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SBM4302 IT Audit and Controls: IT Audit Report Assessment 5 Answer

Unit Code and Title: SBM4302 IT Audit and Controls

Assessment 5: Report-2 

Group/individual: Individual 

Word count / Time provided: 2500 words

Weighting: 30% 

Unit Learning Outcomes: ULO3, ULO4, ULO5, ULO6, ULO7 

Assessment Details: This assessment is designed to assess students’ ability to apply theoretical learning to practical, real world situations. In this assessment students are given a sample IT audit report and asked to comment upon it. Students are expected to identify and discuss any irregularities found in the report, for example, securing and preserving evidence. They should discuss possible audit strategies used to produce the report and what actions, recommendations, or sanctions might be included in the report as a result of the identification of irregularities. In completing this assessment successfully, you will be able to learn how to analyse an IT audit report, learn relevant legislation, generally accepted auditing standards and ISACA’s CORBIT framework, which will help in achieving ULO-3, ULO-4, ULO-5, ULO-6, and ULO-7.

Case Study: NAB Data Breach

On the 26th July 2019, National Australia Bank (NAB) which is the 4th largest bank in Australia, contacted approximately 13,000 customers to advise that some personal information provided when their account was set up was uploaded, without authorisation, to the servers of two data service companies. NAB’s security teams have contacted the companies, who advise that all information provided to them is deleted within two hours.

NAB Chief Data Officer, Glenda Crisp, said the compromised data included customer name, date of birth, contact details and in some cases, a government-issued identification number, such as a driver’s licence number. “We take the privacy and the protection of customer information extremely seriously and I sincerely apologise to affected customers. We take full responsibility,” she said. “The issue was human error and in breach of NAB’s data security policies.” Ms Crisp said it was not a cyber-security issue. No NAB log-in details or passwords have been compromised  and NAB’s systems remain secure.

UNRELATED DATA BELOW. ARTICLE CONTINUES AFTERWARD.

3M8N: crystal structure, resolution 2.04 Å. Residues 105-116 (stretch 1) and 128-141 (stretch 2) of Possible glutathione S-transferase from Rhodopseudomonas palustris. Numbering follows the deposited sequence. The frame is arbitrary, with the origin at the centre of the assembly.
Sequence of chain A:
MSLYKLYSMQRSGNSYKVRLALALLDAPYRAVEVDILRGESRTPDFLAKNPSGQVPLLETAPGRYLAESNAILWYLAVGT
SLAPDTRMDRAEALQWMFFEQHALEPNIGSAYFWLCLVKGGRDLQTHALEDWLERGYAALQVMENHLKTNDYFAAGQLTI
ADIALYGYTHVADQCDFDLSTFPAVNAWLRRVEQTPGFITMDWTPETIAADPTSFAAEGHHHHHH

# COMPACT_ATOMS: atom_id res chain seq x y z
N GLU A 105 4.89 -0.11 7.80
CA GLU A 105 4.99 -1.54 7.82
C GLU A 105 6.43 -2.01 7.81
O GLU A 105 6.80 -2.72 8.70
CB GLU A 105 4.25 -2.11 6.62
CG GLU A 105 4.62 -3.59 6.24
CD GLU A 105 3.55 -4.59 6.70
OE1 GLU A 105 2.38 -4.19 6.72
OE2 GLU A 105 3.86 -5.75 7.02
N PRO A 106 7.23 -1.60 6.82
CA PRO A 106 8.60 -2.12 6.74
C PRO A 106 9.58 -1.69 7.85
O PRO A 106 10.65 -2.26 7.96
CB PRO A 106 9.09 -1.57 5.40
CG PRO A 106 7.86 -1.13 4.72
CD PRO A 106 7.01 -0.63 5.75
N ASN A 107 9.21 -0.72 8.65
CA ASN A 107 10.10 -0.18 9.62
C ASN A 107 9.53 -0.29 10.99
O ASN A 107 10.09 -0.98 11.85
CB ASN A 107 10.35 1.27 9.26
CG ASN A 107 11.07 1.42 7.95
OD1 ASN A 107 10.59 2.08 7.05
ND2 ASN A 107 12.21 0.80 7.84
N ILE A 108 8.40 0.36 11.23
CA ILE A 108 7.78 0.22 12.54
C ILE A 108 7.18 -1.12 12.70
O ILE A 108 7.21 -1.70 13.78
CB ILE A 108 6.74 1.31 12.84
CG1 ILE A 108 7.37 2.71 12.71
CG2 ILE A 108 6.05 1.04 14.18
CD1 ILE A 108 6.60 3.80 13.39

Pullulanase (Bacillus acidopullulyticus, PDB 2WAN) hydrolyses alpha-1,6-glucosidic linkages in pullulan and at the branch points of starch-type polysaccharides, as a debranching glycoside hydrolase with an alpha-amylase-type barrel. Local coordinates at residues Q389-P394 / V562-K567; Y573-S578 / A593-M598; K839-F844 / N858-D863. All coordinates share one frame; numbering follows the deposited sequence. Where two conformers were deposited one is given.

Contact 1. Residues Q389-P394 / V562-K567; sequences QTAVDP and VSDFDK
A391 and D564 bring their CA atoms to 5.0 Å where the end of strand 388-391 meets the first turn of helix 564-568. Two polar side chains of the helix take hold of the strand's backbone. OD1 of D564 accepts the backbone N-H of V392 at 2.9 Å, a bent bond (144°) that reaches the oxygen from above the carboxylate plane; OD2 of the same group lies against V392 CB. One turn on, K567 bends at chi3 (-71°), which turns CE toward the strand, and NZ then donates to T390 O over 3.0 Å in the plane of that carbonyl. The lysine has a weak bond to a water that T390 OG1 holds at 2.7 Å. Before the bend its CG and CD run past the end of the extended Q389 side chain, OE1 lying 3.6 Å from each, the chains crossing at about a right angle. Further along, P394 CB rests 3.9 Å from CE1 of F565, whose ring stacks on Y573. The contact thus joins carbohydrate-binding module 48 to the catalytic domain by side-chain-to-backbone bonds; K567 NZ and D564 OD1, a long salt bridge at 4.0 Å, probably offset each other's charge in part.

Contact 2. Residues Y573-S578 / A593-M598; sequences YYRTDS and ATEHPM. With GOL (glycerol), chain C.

“Our number one priority is to support our customers. We are moving quickly to proactively contact every person affected.”

NAB called, emailed or written to each impacted customer individually. A dedicated, specialist support team was in place, available to them 24/7. If government identification documents need to be reissued, NAB would cover the cost. NAB would also cover the cost of independent, enhanced fraud detection identification services for affected customers. Importantly there is no evidence to indicate that any of the information has been copied or further disclosed.

NAB is advising impacted customers that they do not need to take any action with their account. “We have reviewed these customers’ accounts, over and above our rigorous normal checks, and have not identified any unusual activity. We will continue to monitor 24/7 to protect our customers’ accounts,” Ms Crisp said. NAB also notified and was working with industry regulators, including the Office of the Australian Information Commissioner. Ms Crisp said: “We take full responsibility. We can assure you that we understand how this happened and we are making changes to ensure this does not happen again.”

On further development, NAB CEO admitted that it is difficult to invest huge amount of money in information security compared to the industry leaders like Microsoft, Google, Amazon. His opinion was to leverage on the infrastructure created by these companies i.e. through cloud computing.

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